Sappho’s Circle reading

Last night, Sappho’s Circle, a women’s poetry workshop convened by Heather Dorn, hosted a poetry reading at the Bundy Museum. The Bundy is our home and we decided to do the reading during Women’s History Month, as part of their current emphasis on women’s issues, particularly suffrage.

We chose to each read a poem from a woman poet whom we admire, followed by a poem or two of our own. I chose to read “The Bleeding-heart” by Mary Oliver. I admire her talent for melding nature imagery with insights into the human condition. I paired it with my poem “Discovery” which is thematically related  – by springtime, by heirloom flowers, and by family connections.

After Sappho’s Circle members had read, we opened the floor. We were thrilled to have several poets share work with us. I was especially happy that three of the Grapevine Group, formerly the Bunn Hill Poets, read. There is significant overlap between Grapevine, which meets a couple of times a month to workshop our poems, and Sappho’s Circle, so it was nice to have support from our poet-friends and give them an opportunity to join in the fun.

And it was tremendously fun!

And the poems were amazing! Several of the participants are great performers and I admired their skill in engaging us with their movement, pacing, pitch, and tone. Many of the poets also used the opportunity to present some of their edgier work, using language that I, small-town-New-England bred, good-little-Catholic-girl, would never be able to pull off.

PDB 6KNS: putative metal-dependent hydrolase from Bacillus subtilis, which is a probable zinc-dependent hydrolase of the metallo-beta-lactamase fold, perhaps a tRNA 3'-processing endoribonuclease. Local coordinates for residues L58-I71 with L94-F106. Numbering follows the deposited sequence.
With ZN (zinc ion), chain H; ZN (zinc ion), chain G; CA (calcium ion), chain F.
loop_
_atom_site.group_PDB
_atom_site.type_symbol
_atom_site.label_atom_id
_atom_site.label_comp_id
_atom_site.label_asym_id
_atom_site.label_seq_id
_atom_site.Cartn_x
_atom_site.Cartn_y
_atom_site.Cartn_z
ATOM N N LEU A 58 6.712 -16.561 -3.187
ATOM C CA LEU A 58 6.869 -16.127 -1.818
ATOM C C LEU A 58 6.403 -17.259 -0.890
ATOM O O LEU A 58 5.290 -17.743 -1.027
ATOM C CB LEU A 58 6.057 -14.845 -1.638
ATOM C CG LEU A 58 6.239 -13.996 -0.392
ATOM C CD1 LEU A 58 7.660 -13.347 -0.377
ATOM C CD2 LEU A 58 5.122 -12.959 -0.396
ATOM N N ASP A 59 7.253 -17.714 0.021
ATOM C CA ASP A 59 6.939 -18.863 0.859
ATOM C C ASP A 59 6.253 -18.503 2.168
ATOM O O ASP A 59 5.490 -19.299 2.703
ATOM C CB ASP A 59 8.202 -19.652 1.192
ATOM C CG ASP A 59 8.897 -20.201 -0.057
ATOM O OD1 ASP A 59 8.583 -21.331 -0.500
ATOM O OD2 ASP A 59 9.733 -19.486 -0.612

I am honored to have been a part of the reading. I can barely believe that I get to be among so many helpful, talented poets on a regular basis. I am especially indebted to Heather, who, when she was assistant director of the Binghamton Poetry Project, connected me to what is now the Grapevine critique group, and who started Sappho’s Circle to foster women poets who want to publish their work.

I am a lucky poet!

One-Liner(ish) Wednesday: Mary Oliver on poetry

“Poetry is a life-cherishing force, for poems are not words, after all, but fires for the coal, ropes let down to the lost, something as necessary as bread for the hungry.”
— Mary Oliver

I love this quote on poetry. One of the greatest compliments I have received as a poet was being told that one of my poems reminded someone of Mary Oliver.

Join us for Linda’s One-Liner Wednesdays! Find out how here:  http://lindaghill.com/2016/01/20/one-liner-wednesday-its-not-what-you-think-2/

I am double-dipping this week with Linda’s Just Jot It January, hence, the uncharacteristic commentary on the one-liner quote. Find out more here:  http://lindaghill.com/2016/01/20/just-jot-it-january-20th-surreptitiously/

JJJ 2016

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